Rumble vs Debris - What's the difference?

rumble | debris |


As nouns the difference between rumble and debris

is that rumble is a low, heavy, continuous sound, such as that of thunder or a hungry stomach while debris is .

As an interjection rumble

is an onomatopoeia describing a rumbling noise.

As a verb rumble

is to make a low, heavy, continuous sound.

rumble

English

Alternative forms

* (dialectal)

Interjection

(en interjection)
  • An onomatopoeia describing a rumbling noise
  • Noun

    (en noun)
  • A low, heavy, continuous sound, such as that of thunder or a hungry stomach.
  • The rumble from passing trucks made it hard to sleep at night.
  • (slang) A street fight or brawl.
  • A rotating cask or box in which small articles are smoothed or polished by friction against each other.
  • (dated) A seat for servants, behind the body of a carriage.
  • * Charles Dickens
  • Kit, well wrapped, was in the rumble behind.

    Verb

    (en-verb)
  • To make a low, heavy, continuous sound.
  • If I don't eat, my stomach will rumble .
    I could hear the thunder rumbling in the distance.
  • To discover deceitful or underhanded behaviour.
  • The police is going to rumble your hideout.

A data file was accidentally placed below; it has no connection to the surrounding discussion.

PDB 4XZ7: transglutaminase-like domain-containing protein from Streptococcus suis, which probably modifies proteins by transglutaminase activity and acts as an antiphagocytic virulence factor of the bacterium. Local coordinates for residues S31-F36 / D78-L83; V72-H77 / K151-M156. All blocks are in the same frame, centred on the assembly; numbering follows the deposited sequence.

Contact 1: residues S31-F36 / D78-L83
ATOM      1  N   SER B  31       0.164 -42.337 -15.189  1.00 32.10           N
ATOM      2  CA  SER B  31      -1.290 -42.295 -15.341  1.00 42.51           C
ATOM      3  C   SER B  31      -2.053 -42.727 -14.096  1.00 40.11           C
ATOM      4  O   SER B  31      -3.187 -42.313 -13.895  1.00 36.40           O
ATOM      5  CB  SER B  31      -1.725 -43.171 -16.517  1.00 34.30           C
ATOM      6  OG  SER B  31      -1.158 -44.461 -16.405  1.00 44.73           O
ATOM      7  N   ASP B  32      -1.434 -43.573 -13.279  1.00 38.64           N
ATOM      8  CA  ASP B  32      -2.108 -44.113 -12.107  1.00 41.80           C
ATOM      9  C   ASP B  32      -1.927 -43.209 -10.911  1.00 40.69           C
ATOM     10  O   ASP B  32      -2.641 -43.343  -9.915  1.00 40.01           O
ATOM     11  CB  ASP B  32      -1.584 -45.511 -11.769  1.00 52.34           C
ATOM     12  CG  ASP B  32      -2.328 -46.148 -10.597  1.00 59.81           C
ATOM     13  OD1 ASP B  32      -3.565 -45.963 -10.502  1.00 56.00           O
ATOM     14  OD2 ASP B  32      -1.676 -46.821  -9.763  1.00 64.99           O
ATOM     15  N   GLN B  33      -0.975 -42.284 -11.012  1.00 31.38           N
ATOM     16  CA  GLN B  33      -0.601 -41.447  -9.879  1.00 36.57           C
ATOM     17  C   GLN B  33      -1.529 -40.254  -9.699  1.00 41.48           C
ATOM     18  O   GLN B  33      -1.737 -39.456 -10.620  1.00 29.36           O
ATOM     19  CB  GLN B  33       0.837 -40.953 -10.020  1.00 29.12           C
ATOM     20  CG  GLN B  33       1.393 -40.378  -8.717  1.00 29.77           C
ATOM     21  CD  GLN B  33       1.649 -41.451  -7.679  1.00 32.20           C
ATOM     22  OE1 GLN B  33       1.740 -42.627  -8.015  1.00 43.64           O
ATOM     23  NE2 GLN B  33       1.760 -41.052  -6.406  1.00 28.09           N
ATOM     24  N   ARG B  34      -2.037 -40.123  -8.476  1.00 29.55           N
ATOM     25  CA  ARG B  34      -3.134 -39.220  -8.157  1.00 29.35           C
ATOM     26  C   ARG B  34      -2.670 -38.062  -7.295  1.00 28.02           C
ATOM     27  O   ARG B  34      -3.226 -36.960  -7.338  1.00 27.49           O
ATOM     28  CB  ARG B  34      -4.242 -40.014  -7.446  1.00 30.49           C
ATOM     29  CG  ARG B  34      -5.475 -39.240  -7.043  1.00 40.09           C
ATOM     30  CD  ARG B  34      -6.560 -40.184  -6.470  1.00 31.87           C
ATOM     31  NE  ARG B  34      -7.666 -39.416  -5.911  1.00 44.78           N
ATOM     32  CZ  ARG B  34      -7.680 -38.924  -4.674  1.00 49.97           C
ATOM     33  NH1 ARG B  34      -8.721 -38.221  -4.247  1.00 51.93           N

• To move while making a rumbling noise.
  • The truck rumbled over the rough road.
  • (slang) To fight; to brawl.
  • To cause to pass through a rumble, or polishing machine.
  • (obsolete) To murmur; to ripple.
  • * Spenser
  • to rumble gently down with murmur soft

    Anagrams

    * *

    debris

    English

    Alternative forms

    *

    Noun

    (-)
  • Rubble, wreckage, scattered remains of something destroyed.
  • * {{quote-news, year=2012, date=December 21, author=David M. Halbfinger, Charles V. Bagli and Sarah Maslin Nir, title=On Ravaged Coastline, It’s Rebuild Deliberately vs. Rebuild Now, work=New York Times citation
  • , passage=His neighbors were still ripping out debris . But Mr. Ryan, a retired bricklayer who built his house by hand 30 years ago only to lose most of it to Hurricane Sandy, was already hard at work rebuilding. }}
  • Litter and discarded refuse.
  • * {{quote-magazine, date=2013-07-20, volume=408, issue=8845, magazine=(The Economist)
  • , title= Welcome to the plastisphere , passage=[The researchers] noticed many of their pieces of [plastic marine] debris sported surface pits around two microns across. Such pits are about the size of a bacterial cell. Closer examination showed that some of these pits did, indeed, contain bacteria, […].}}
  • The ruins of a broken-down structure
  • (geology) Large rock fragments left by a melting glacier etc.
  • Anagrams

    *